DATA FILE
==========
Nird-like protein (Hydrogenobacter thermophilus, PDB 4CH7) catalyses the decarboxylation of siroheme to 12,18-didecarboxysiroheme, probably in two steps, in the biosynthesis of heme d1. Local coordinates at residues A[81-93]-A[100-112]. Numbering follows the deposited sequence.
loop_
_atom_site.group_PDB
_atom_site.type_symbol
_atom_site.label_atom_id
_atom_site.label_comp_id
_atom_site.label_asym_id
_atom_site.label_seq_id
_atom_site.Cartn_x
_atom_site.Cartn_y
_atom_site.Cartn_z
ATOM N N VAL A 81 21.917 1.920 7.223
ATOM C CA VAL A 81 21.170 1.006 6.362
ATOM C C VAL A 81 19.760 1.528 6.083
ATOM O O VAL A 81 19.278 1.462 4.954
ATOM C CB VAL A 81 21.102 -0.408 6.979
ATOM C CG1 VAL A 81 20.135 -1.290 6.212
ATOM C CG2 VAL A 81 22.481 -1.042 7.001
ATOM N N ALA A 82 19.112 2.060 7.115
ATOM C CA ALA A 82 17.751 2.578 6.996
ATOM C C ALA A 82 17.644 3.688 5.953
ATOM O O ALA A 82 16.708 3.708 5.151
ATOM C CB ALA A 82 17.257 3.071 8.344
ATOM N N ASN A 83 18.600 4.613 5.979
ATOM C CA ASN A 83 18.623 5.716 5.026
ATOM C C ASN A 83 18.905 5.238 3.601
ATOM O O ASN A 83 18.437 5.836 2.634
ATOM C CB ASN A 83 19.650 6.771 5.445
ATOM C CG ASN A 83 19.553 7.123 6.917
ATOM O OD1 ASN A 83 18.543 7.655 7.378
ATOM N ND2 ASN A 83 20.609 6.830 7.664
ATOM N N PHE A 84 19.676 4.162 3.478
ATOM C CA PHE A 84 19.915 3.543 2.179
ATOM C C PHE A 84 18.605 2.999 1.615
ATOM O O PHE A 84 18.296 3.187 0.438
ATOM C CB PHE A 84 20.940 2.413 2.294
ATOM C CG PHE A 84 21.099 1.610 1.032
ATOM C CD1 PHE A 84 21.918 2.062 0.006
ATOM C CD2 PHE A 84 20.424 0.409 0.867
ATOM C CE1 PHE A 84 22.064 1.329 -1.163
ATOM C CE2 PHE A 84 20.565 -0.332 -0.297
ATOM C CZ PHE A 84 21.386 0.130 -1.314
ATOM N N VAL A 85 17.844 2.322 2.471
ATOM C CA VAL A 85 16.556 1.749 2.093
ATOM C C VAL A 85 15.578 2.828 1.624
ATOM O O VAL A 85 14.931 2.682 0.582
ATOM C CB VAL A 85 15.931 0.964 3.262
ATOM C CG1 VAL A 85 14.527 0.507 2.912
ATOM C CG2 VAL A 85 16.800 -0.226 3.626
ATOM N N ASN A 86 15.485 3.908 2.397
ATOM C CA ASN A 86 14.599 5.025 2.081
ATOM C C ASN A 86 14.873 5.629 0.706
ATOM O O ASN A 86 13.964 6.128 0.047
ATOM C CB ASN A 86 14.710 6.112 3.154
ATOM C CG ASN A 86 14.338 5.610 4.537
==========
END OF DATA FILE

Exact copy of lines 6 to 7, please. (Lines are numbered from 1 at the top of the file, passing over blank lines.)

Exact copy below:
_atom_site.label_comp_id
_atom_site.label_asym_id